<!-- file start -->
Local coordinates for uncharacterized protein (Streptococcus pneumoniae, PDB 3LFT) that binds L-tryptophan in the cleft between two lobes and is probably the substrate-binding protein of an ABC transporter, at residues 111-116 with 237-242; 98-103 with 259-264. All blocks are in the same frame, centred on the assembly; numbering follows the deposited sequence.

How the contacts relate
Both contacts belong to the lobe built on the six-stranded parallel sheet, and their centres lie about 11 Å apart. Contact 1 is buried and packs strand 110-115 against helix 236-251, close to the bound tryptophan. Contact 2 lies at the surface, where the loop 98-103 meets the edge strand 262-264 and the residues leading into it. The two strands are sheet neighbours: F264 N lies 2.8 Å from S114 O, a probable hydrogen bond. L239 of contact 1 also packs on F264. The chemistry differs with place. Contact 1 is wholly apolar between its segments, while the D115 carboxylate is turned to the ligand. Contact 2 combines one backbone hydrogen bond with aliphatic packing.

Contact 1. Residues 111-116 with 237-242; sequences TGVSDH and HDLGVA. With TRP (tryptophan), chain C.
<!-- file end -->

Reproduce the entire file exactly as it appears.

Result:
Local coordinates for uncharacterized protein (Streptococcus pneumoniae, PDB 3LFT) that binds L-tryptophan in the cleft between two lobes and is probably the substrate-binding protein of an ABC transporter, at residues 111-116 with 237-242; 98-103 with 259-264. All blocks are in the same frame, centred on the assembly; numbering follows the deposited sequence.

How the contacts relate
Both contacts belong to the lobe built on the six-stranded parallel sheet, and their centres lie about 11 Å apart. Contact 1 is buried and packs strand 110-115 against helix 236-251, close to the bound tryptophan. Contact 2 lies at the surface, where the loop 98-103 meets the edge strand 262-264 and the residues leading into it. The two strands are sheet neighbours: F264 N lies 2.8 Å from S114 O, a probable hydrogen bond. L239 of contact 1 also packs on F264. The chemistry differs with place. Contact 1 is wholly apolar between its segments, while the D115 carboxylate is turned to the ligand. Contact 2 combines one backbone hydrogen bond with aliphatic packing.

Contact 1. Residues 111-116 with 237-242; sequences TGVSDH and HDLGVA. With TRP (tryptophan), chain C.